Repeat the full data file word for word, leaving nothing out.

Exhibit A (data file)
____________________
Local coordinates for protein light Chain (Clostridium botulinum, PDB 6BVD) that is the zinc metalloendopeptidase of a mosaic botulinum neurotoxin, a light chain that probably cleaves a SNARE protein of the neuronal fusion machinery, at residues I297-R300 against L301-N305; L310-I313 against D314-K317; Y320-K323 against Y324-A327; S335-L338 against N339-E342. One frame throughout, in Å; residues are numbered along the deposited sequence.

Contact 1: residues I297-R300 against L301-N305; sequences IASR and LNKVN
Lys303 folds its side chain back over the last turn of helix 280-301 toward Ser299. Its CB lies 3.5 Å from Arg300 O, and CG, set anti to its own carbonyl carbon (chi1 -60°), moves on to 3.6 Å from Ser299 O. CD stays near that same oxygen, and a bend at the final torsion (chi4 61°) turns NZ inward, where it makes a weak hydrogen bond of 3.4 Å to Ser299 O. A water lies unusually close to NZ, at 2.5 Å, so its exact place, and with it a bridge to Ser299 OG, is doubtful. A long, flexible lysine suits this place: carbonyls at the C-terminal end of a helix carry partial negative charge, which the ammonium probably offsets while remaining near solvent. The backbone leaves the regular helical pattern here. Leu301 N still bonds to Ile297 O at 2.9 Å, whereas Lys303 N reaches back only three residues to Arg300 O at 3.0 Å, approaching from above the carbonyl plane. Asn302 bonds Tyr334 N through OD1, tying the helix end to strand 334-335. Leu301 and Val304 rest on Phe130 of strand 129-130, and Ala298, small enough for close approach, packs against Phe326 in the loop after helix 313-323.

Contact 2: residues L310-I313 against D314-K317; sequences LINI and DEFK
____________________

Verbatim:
Local coordinates for protein light Chain (Clostridium botulinum, PDB 6BVD) that is the zinc metalloendopeptidase of a mosaic botulinum neurotoxin, a light chain that probably cleaves a SNARE protein of the neuronal fusion machinery, at residues I297-R300 against L301-N305; L310-I313 against D314-K317; Y320-K323 against Y324-A327; S335-L338 against N339-E342. One frame throughout, in Å; residues are numbered along the deposited sequence.

Contact 1: residues I297-R300 against L301-N305; sequences IASR and LNKVN
Lys303 folds its side chain back over the last turn of helix 280-301 toward Ser299. Its CB lies 3.5 Å from Arg300 O, and CG, set anti to its own carbonyl carbon (chi1 -60°), moves on to 3.6 Å from Ser299 O. CD stays near that same oxygen, and a bend at the final torsion (chi4 61°) turns NZ inward, where it makes a weak hydrogen bond of 3.4 Å to Ser299 O. A water lies unusually close to NZ, at 2.5 Å, so its exact place, and with it a bridge to Ser299 OG, is doubtful. A long, flexible lysine suits this place: carbonyls at the C-terminal end of a helix carry partial negative charge, which the ammonium probably offsets while remaining near solvent. The backbone leaves the regular helical pattern here. Leu301 N still bonds to Ile297 O at 2.9 Å, whereas Lys303 N reaches back only three residues to Arg300 O at 3.0 Å, approaching from above the carbonyl plane. Asn302 bonds Tyr334 N through OD1, tying the helix end to strand 334-335. Leu301 and Val304 rest on Phe130 of strand 129-130, and Ala298, small enough for close approach, packs against Phe326 in the loop after helix 313-323.

Contact 2: residues L310-I313 against D314-K317; sequences LINI and DEFK